Essential nutrients are components in food that your body can't make on its own, and that we need to grow, function, and stay healthy.
There are six classes of essential nutrients. Carbohydrates are the main source of calories, or energy, in the diet. Fats also give us energy and help with normal growth and development, immune function, vitamin absorption, hormone production, and more. Proteins and the amino acids they are made of are major structural components of our bodies' cells and are responsible for building and repair of tissues, and maintenance of muscle and lean body mass.
There are 13 essential vitamins that have important jobs such as keeping our nerves healthy, helping us resist infection, assisting with blood clotting, and keeping our metabolism running. Minerals are only needed in small amounts but play a vital role in muscle contraction, fluid balance, food digestion, bone-building, blood pressure regulation, and more.
Water is also an essential nutrient that delivers other nutrients to cells, regulates the body temperature, acts as a shock absorber and lubricant, and helps in the removal of waste from the body. Bioactive compounds are not considered essential because they haven't been shown to lead to deficiencies if they're missing in the diet.
However, they may positively impact health.
....and scientists are trying to better understand and unlock their potential health benefits. Bioactives that you have likely heard of are carotenoids. These colorful plant pigments found in bright red, yellow, and orange fruits and vegetables --act as powerful antioxidants and may help prevent some types of cancer and heart disease, reduce the risk of eye disease, and enhance the immune system and more. Resveratrol is another bioactive found in the skin of grapes, blueberries, raspberries, and mulberries that may reduce the risk of heart disease.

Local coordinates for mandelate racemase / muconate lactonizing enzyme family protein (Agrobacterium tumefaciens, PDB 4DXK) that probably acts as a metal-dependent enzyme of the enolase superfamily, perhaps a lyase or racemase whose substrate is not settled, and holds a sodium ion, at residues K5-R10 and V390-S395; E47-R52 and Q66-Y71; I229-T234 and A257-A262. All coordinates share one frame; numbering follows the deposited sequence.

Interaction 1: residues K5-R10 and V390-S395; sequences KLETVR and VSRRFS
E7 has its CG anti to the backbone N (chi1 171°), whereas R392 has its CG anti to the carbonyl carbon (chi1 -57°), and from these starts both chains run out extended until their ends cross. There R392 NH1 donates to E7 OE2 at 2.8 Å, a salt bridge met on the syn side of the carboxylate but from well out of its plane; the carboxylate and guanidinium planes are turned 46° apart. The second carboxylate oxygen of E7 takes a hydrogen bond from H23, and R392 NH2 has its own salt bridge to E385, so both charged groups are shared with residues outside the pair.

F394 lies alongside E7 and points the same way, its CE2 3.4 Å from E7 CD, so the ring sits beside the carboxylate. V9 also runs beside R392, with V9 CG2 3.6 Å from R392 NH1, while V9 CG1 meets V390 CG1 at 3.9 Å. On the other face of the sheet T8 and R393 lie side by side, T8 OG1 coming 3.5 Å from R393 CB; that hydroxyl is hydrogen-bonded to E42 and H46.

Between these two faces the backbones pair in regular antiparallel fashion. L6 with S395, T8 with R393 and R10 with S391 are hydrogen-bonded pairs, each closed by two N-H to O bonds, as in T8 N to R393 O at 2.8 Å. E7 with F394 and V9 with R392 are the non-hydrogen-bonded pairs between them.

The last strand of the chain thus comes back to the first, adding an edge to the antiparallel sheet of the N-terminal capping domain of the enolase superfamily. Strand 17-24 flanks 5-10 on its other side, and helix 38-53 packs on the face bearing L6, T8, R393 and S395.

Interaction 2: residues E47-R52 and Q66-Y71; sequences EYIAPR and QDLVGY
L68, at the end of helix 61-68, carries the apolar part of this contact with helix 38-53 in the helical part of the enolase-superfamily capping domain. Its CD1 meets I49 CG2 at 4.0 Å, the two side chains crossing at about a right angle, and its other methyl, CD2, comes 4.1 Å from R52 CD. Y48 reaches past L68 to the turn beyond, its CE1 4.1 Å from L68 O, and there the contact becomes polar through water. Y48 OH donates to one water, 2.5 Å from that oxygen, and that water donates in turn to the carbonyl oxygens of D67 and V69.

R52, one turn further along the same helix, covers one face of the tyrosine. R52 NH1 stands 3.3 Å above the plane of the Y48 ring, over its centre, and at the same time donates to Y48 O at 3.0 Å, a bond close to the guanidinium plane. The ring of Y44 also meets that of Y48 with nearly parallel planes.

Flavanols are a part of the flavonoid family that is found in tea, red wine, and cocoa and may positively influence our cardiovascular health. Phytosterols are steroid compounds in plants that may lower cholesterol and improve cardiovascular health. Phytoestrogens, found in many plants including soy and other legumes, are also being studied for their potential in reducing the risk of breast cancer.
...but the number of nutrients we need, and our bodies' ability to process them, can change over time and depend on your personal health status. As you age, you may need more Vitamin D and calcium for bone health, more B12 for brain and blood health, and more fiber for a healthy digestive system.
Some people may also need more water as their sense of thirst declines. Your medical conditions, or the medications you take, may also require you to adjust your diet. It's important to talk with your health care team when deciding the best nutrition plan for you. But most people can get the healthy nutrients they need from a well-rounded diet of nutrient-rich fruits and vegetables, lean proteins, and whole grains--such as those recommended in the US Dietary Guidelines.
Some people with deficiencies, certain diseases, and conditions, or with evolving nutritional needs at different stages of life, may consider dietary supplements to add missing nutrition to their diets. Supplements include vitamins, minerals, herbals and botanicals, amino acids, enzymes, and bioactive. You may be one of the many adults that takes a dietary supplement of some kind, but do you know enough about what is safe and what you can trust? Too often what's popular one day, seems to make headlines the next for being unsafe.
The Food and Drug Administration that regulates the safety and effectiveness of drugs and medical devices also regulates dietary supplements. But supplements are not regulated as strictly as drugs, because they have been considered to be more like food than drugs. For example, companies don't need to get approval before producing or selling their supplements and don't have to provide evidence to support their claims about the products before marketing them.
There are many safe dietary supplement options out there that can help keep you healthy, and even improve your health, but there are others that may not be safe for you. This makes being an informed consumer important. When choosing a supplement to talk to your health care team about all the prescription and OTC medications you are taking AND all of the supplements.
They can advise you on their safety, as well as how they might interact with your medications.
Avoid mega-doses of supplements, which may be more than your body needs, and even cause you harm. Keep in mind that the term natural doesn't always mean safe. And watch out for claims that seem too good to be true. When searching for information online, turn to trusted sources. Look for authors who are academics, experts in the field, government agency employees, and well-respected members of the medical community.
Also, look to see if the claims come from studies that have been reviewed by other experts in the field.